Classics

Appleton, Victor. Tom Swift and His Giant Cannon. McLean, VA: IndyPublish.com, [1913] 2002. ISBN 1-404-33589-7.
The link above is to a paperback reprint of the original 1913 novel, 16th in the original Tom Swift series, which is in the public domain. I actually read this novel on my PalmOS PDA (which is also my mobile phone, so it's usually right at hand). I always like to have some light reading available which doesn't require a long attention span or intense concentration to pass the time while waiting in line at the post office or other dreary moments one can't program, and early 20th century juvenile pulp fiction on a PDA fills the bill superbly. This novel lasted about a year and a half until I finished it earlier today in the check-out line at the grocery store. The PalmOS version I read was produced as a demo from the Project Gutenberg EText of the novel. This Palm version doesn't seem to be available any more (and was inconvenient, being broken into four parts in order to fit on early PalmPilots with limited memory). For those of you who prefer an electronic edition, I've posted downloadable files of these texts in a variety of formats.

October 2004 Permalink

Appleton, Victor. Tom Swift and His Motor-Cycle. Bedford, MA: Applewood Books, [1910] 1992. ISBN 1-55709-175-7.
Here's where it all began—the first episode of the original Tom Swift saga. Here we encounter Tom, his father Barton Swift, Mrs. Baggert, Ned Newton, Eradicate Sampson and his mule Boomerang, Wakefield “bless my hatband” Damon, Happy Harry, and the rest of the regulars for the first time. In this first outing, Appleton is still finding his voice: a good deal of the narration occurs as Tom's thinking or talking out loud, and there are way too many references to Tom as “our hero” for the cynical modern reader. But it's a rip-snorting, thoroughly enjoyable yarn, and the best point of departure to explore the world of Tom Swift and American boyhood in the golden years before the tragically misnamed Great War. I read the electronic edition of this novel published in the Tom Swift and His Pocket Library collection at this site on my PalmOS PDA. I've posted an updated electronic edition which corrects a few typographical and formatting errors I noted whilst reading the novel.

January 2005 Permalink

Appleton, Victor. Tom Swift and His Motor-Boat. McLean, VA: IndyPublish.com, [1910] 2005. ISBN 1-414-24253-0.
This is the second installment in the Tom Swift saga. These early volumes are more in the genre of juvenile adventure than the science fiction which emerges later in the series. I read the electronic edition of this novel published in the Tom Swift and His Pocket Library collection at this site on my PalmOS PDA. I've posted an updated electronic edition which corrects typographical and formatting errors I noted in reading the novel.

May 2005 Permalink

Appleton, Victor. Tom Swift and His Airship. Bedford, MA: Applewood Books, [1910] 1992. ISBN 1-55709-177-3.
Following his adventures on land and lake, in this third volume of the Tom Swift series, our hero takes to the air in his hybrid dirigible/airplane, the Red Cloud. (When this book was written, within a decade of the Wright Brothers' first flight, “airship” referred to any flying craft, lighter or heavier than air.) Along the way he survives a forest fire, thunderstorm, flying bullets, false accusation of a crime, and an irritable schoolmarm not amused by having an airship crash into her girls' school, and solves the crime, bags the perpetrators, and clears his good name. Bless my seltzer bottle—never get on the wrong side of Mr. Wakefield Damon!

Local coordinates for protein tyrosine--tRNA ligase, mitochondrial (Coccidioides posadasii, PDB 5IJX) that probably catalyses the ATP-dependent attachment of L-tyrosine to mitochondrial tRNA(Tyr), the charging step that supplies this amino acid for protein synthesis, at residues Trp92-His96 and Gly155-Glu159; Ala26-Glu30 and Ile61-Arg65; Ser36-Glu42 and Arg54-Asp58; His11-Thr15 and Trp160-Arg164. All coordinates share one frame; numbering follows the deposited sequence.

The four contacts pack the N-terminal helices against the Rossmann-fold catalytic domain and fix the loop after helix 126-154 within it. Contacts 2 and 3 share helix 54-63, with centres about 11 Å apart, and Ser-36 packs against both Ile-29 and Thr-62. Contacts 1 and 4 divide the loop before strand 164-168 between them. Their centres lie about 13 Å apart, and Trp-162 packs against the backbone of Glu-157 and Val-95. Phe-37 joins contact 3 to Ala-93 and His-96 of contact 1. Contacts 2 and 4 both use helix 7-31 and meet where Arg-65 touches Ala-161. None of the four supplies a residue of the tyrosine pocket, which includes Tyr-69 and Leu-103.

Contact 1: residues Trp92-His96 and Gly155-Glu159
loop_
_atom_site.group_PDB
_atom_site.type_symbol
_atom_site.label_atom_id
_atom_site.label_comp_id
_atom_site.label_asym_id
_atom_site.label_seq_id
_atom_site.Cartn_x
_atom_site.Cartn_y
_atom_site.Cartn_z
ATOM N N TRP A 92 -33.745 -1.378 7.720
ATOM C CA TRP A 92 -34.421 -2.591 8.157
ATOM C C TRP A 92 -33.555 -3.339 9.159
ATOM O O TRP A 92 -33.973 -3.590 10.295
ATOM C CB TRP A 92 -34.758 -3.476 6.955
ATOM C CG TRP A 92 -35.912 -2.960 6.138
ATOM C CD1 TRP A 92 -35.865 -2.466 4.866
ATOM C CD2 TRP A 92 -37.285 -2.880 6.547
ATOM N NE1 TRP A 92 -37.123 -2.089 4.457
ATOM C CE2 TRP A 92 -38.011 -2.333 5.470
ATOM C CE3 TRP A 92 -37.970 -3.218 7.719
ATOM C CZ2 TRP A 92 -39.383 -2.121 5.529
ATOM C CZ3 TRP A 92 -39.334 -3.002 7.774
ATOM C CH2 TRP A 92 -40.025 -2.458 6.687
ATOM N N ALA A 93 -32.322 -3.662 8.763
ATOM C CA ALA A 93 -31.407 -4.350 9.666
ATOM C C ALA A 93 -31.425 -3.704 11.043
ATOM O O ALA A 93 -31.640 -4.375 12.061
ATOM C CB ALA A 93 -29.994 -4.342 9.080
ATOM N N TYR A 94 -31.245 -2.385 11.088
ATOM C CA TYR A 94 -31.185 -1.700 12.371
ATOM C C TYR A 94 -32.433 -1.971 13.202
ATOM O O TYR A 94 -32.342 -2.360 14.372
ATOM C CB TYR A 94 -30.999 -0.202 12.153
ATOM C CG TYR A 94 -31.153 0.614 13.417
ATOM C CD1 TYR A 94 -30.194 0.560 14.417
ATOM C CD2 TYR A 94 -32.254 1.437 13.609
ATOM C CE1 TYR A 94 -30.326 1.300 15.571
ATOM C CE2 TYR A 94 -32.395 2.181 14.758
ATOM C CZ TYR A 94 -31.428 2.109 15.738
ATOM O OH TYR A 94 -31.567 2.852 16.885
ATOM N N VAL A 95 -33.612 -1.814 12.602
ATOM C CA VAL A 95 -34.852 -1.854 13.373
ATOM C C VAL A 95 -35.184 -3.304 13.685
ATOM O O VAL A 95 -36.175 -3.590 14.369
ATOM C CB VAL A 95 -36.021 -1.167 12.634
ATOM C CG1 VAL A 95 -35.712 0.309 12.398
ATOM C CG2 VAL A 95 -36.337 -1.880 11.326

Apart from the arm-waving about new inventions which is the prerogative of the science fiction writer, Victor Appleton is generally quite careful about the technical details—All American Boys in the early 20th century knew their machinery and would be all over a scribbler who didn't understand how a carburetor worked! Here, however, he misunderstands lighter than air flight. He describes the Red Cloud as supported by a rigid aluminium gas container filled with “a secret gas, made partly of hydrogen, being very light and powerful”. But since the only thing that matters in generating lift is the weight of the air displaced compared to the weight of the gas displacing it, and since hydrogen is the lightest of elements (can't have fewer than one proton, mate!), then any mixture of hydrogen with anything else would have less lift than hydrogen alone. (You might mix hydrogen with helium to obtain a nonflammable gas lighter than pure helium—something suggested by Arthur C. Clarke a few years ago—but here Tom's secret gas is claimed to have more lift than hydrogen, and the question of flammability is never raised. Also, the gas is produced on demand by a “gas generator”. That rules out helium as a component, as it is far too noble to form compounds.) Later, Tom increases the lift on the ship by raising the pressure in the gas cells: “when an increased pressure of the vapor was used the ship was almost as buoyant as before” (chapter 21). But increasing the pressure of any gas in a fixed volume cell reduces the lift, as it increases the weight of the gas within without displacing any additional air. One could make this work by assuming a gas cell with a flexible bladder which permitted the volume occupied by the lift gas to expand and contract as desired, the rest being filled with ambient air, but even then the pressure of the lift gas would not increase, but simply stay the same as atmospheric pressure as more air was displaced. Feel free to berate me for belabouring such a minor technical quibble in a 95 year old story, but I figure that Tom Swift fans probably, like myself, enjoy working out this kind of stuff. The fact that this is only such item I noticed is a testament to the extent Appleton sweated the details.